image

Figure 2. Schematic illustration of hidden sequence specificity, depending on the defined location of critical sulphate groups (indicated by blue arcs). Only HS domains that accommodate the critical sulphate constellation (enclosed in ellipsoids) promote a functional response in the target protein. The probability of generating such an assemblage increases with the level of sulphation, even given a stochastic distribution of sulphate residues. Fully sulphated heparin-like structures (bottom models) yield maximal productive interactions. For references, see the text.

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Several ‘heparin-binding’ proteins were initially identified without any clue to their functional significance. Further research revealed that the endogenous polysaccharide implicated is generally HS rather than heparin, and many such interactions have now been ascribed functions and physiological roles [9]. From a mechanistic standpoint, they generally fall into either of two categories [10]. HSPGs may provide scaffolds at cell surfaces or in the extracellular matrix to ensure that proteins committed to specific processes in development or homoeostasis are presented at given sites and times in the body (Fig. 3a). The diversity of protein ligands is striking. HSPGs serve as carriers for enzymes, lipoproteins, chemokines, growth factors and morphogens, with important roles in lipid metabolism, inflammatory processes, angiogenesis and various morphogenetic developmental events. Transient capture of growth factors or morphogens may help to stabilize protein gradients, control the range of signalling, or simply protect the proteins against degradation. Interactions of HSPGs in basement membranes with matrix proteins, such as fibronectin and laminin, provide support, resistance to mechanical stress and filtration barrier properties.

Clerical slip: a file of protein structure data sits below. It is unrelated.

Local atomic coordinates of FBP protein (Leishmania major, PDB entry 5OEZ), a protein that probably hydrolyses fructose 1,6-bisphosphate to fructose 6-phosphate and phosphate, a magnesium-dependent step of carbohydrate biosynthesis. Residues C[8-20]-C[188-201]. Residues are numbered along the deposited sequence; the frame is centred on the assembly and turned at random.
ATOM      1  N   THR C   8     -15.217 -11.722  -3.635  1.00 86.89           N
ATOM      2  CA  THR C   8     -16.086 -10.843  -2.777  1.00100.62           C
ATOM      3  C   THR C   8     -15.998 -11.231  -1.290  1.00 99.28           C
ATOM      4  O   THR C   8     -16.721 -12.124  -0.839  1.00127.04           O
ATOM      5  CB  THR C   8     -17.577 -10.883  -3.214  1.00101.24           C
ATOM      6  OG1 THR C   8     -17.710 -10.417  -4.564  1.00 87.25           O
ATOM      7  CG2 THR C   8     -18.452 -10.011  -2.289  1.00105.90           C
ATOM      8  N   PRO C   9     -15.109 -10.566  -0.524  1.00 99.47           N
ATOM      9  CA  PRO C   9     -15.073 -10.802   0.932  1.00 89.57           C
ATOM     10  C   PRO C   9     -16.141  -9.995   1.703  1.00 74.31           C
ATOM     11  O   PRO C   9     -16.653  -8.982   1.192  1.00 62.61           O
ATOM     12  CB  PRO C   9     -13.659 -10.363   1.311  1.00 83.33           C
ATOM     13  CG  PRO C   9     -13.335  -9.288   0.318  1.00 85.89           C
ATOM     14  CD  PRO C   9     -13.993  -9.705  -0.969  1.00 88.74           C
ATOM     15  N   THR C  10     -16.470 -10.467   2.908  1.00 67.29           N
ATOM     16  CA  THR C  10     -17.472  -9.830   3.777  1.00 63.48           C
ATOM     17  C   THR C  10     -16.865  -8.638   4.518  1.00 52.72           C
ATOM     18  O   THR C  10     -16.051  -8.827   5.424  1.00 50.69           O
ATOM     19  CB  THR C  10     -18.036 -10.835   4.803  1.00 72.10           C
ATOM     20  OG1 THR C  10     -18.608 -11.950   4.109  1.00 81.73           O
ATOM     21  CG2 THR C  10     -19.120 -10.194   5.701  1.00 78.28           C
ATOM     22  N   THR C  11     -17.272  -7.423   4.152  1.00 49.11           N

image

Figure 3. HS–protein interactions and their inhibition. (a) Proteins bind to HS chains of HSPGs at the cell surface (syndecan depicted) or in the extracellular matrix (perlecan), mainly through electrostatic interaction. (d) HS chains serve as coreceptors for many proteins; the example shown here promotes growth factor action. Interactions may be disrupted by (b, e) competitive saccharides (or mimetics) that block HS-binding sites on target proteins or (c, f) decoy peptides (mimetics) that block protein-binding HS sequences. (g) Authentic or modified HS/heparin fragments may replace endogenous HS and augment protein responses. Fragmentation of HS chains by heparanase may release a ligand, either as (h) a free protein or (i) bound to an oligosaccharide fragment. (j,k) Perturbation of HS–protein interactions resulting from interference with HS biosynthesis. For further information and references, see the text.

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The other major type of HS–protein interaction contributes more directly to biological activities or signalling processes (Fig. 3d) [10]. A well-studied example is the anticoagulant activity of heparin (and some HS species), which is mediated by binding of a specific pentasaccharide species (Fig. 1a) to the protease inhibitor AT. The resultant subtle conformational change turns the AT molecule into a more efficient inhibitor of procoagulant serine proteases [44]. Interactions between HSPGs and a variety of growth factor or morphogens modulate FGF, Hedgehog, TGF-β, BMP and Wnt signalling [45]. Whereas the precise nature of HS involvement in some of these pathways remains unclear, direct participation of polysaccharide chains in signalling complexes with some cell-surface receptors has been demonstrated [46, 47]. Further details in connection with specific pathophysiological aspects are discussed below.